Mulching your plants can be a good investment of your time to help ensure successful gardening. Mulches retain moisture in the soil, slow weed growth, protect the soil from erosion, keep soil temperatures moderate, protect your plants from soilborne diseases, and keep plants and fruits clean. There are different types of mulch to consider for your backyard project.
Organic mulches add nutrients to the soil and supply organic matter. They can reduce soil compaction and encourage the presence of beneficial organisms. Straw, shredded newspaper (soy-based ink only), and grass clippings are popular mulches that decompose easily. Popular organic choices are woodchips and leaves. Be sure that the leaves have aged at least six months. Natural chemicals can leach from decaying leaves and harm your new plants. Unchopped leaves can mat and block essential air and water from entering the soil. Some tree trimming companies and utilities will deliver a load of woodchips and leaves to your home for no charge. Caution: the free mulch may contain trash, disease organisms, or unwanted weed seeds.
Another option is to purchase woodchips or shredded bark--usually this is sterilized and disease free. There are several varieties to choose from. Cocoa bean shells have a delightful scent and a pleasing dark color. Frequently, they are used as a "top dressing" because they can be expensive. Pine is usually a lower cost option. Cedar and cypress tend to decompose slower than other organic mulches. Some nurseries sell mulch by the truckload. Prices vary according to the species of trees that grow in the area. Landscape professionals know what types of organic mulch are available locally.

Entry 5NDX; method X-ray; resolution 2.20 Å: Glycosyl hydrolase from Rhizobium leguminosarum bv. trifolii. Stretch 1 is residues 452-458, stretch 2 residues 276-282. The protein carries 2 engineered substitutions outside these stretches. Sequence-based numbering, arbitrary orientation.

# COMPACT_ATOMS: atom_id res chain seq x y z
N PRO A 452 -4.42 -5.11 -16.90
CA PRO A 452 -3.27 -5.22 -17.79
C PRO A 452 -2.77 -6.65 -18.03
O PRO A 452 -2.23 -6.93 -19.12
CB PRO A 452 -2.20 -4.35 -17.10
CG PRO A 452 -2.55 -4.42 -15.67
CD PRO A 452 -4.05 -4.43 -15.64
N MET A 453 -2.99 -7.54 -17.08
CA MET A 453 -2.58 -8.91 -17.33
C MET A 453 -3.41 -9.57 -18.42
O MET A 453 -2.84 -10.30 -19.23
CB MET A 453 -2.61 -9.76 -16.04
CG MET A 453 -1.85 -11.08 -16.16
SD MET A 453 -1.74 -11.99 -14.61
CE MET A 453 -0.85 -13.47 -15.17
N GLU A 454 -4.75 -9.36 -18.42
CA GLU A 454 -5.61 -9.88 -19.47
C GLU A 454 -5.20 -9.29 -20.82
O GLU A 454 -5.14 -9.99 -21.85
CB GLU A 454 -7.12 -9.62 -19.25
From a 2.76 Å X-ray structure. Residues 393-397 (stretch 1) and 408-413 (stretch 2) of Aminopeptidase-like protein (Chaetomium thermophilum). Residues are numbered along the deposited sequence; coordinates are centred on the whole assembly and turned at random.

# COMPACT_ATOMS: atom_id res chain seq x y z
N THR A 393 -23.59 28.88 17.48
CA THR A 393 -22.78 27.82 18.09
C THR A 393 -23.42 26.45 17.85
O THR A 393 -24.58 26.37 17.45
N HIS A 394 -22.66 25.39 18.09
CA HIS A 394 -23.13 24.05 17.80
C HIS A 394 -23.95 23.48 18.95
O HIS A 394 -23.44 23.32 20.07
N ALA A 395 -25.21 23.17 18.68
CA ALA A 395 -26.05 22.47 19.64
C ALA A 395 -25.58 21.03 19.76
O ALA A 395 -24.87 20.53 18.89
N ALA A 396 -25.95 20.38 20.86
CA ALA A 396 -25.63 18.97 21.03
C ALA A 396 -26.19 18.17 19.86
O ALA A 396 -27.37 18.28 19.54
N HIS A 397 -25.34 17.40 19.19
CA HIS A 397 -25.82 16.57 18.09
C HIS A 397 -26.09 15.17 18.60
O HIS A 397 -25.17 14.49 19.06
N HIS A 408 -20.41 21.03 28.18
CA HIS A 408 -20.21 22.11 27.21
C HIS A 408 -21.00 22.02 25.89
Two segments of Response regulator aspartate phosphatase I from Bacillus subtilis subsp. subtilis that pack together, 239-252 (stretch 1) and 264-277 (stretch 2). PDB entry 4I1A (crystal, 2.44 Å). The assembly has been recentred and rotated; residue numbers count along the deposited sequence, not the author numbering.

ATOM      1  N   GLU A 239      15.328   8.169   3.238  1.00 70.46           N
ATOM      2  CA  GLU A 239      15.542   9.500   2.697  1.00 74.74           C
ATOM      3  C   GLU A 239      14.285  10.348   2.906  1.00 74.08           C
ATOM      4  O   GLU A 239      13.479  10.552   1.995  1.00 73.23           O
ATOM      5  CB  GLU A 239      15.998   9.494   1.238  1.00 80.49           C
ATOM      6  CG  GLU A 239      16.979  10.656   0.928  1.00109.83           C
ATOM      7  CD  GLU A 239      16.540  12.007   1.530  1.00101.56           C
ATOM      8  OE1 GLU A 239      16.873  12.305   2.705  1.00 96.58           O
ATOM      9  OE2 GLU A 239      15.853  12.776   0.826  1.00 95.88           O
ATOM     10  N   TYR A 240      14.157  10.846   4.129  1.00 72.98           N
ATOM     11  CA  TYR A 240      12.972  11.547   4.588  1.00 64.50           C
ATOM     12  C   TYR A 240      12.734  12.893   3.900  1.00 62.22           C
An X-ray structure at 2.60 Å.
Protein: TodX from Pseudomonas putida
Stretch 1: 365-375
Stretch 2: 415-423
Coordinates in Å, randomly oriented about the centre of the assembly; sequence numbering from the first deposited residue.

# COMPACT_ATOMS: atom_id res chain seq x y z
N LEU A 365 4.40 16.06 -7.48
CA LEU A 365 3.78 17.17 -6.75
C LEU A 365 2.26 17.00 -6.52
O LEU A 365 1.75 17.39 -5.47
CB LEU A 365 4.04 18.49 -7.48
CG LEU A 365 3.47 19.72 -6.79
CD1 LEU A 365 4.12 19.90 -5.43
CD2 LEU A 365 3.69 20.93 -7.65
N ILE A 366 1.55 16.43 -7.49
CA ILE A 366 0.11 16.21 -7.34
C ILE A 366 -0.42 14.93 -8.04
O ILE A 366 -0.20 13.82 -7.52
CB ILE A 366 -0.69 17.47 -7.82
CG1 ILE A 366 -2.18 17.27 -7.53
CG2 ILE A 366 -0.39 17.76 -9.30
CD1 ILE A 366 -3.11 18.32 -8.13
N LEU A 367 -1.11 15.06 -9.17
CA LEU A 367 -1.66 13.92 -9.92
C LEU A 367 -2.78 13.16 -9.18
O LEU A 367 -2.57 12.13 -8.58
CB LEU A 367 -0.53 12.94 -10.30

Many people like the look of inorganic mulch. It achieves many of the same results as organic mulch. Choices available include synthetic weed barrier, landscape fabric, and rock. Synthetic barrier and landscape fabric can be applied to the soil, underneath a layer of some other loose mulch material. If you use plastic, be sure to allow for moisture to reach the plants. Rock comes in different kinds and sizes, lasts a long time, and tends to stay where you put it. Be cautious of limestone or marble chips--they are almost pure lime and can change the pH (the acidity of the soil).
Consider various mulches when planning your landscape design. Whether you choose river-washed pebbles or cocoa bean shells, mulch can help the soil and your plants and add beauty and a finished look to your yard.
For more information on mulching and other Backyard Conservation practices, visit the Natural Resources Conservation Service online at www.nrcs.usda.gov. Or call 1-888-LANDCARE (toll free) for a free colorful Backyard Conservation booklet and tip sheets.
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